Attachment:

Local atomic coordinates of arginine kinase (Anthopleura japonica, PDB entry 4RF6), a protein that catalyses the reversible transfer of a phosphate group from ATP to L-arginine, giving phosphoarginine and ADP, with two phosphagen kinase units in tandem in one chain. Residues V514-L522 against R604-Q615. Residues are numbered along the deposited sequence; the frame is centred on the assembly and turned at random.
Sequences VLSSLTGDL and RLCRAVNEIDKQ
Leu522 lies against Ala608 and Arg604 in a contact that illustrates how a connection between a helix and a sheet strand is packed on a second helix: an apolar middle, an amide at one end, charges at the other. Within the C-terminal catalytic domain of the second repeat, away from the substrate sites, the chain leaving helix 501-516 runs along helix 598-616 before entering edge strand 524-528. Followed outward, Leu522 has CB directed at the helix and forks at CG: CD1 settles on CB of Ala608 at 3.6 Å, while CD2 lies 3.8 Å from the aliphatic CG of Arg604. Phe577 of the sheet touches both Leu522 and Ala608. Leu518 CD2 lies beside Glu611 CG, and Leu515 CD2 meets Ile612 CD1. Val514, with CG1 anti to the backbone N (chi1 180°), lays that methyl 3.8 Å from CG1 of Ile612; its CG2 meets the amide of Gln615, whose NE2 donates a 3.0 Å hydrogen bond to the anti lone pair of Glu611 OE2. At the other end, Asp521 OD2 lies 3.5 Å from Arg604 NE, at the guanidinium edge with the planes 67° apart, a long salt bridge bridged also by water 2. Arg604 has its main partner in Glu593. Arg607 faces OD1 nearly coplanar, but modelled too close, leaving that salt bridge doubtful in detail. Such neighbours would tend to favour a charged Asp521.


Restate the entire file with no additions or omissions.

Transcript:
Local atomic coordinates of arginine kinase (Anthopleura japonica, PDB entry 4RF6), a protein that catalyses the reversible transfer of a phosphate group from ATP to L-arginine, giving phosphoarginine and ADP, with two phosphagen kinase units in tandem in one chain. Residues V514-L522 against R604-Q615. Residues are numbered along the deposited sequence; the frame is centred on the assembly and turned at random.
Sequences VLSSLTGDL and RLCRAVNEIDKQ
Leu522 lies against Ala608 and Arg604 in a contact that illustrates how a connection between a helix and a sheet strand is packed on a second helix: an apolar middle, an amide at one end, charges at the other. Within the C-terminal catalytic domain of the second repeat, away from the substrate sites, the chain leaving helix 501-516 runs along helix 598-616 before entering edge strand 524-528. Followed outward, Leu522 has CB directed at the helix and forks at CG: CD1 settles on CB of Ala608 at 3.6 Å, while CD2 lies 3.8 Å from the aliphatic CG of Arg604. Phe577 of the sheet touches both Leu522 and Ala608. Leu518 CD2 lies beside Glu611 CG, and Leu515 CD2 meets Ile612 CD1. Val514, with CG1 anti to the backbone N (chi1 180°), lays that methyl 3.8 Å from CG1 of Ile612; its CG2 meets the amide of Gln615, whose NE2 donates a 3.0 Å hydrogen bond to the anti lone pair of Glu611 OE2. At the other end, Asp521 OD2 lies 3.5 Å from Arg604 NE, at the guanidinium edge with the planes 67° apart, a long salt bridge bridged also by water 2. Arg604 has its main partner in Glu593. Arg607 faces OD1 nearly coplanar, but modelled too close, leaving that salt bridge doubtful in detail. Such neighbours would tend to favour a charged Asp521.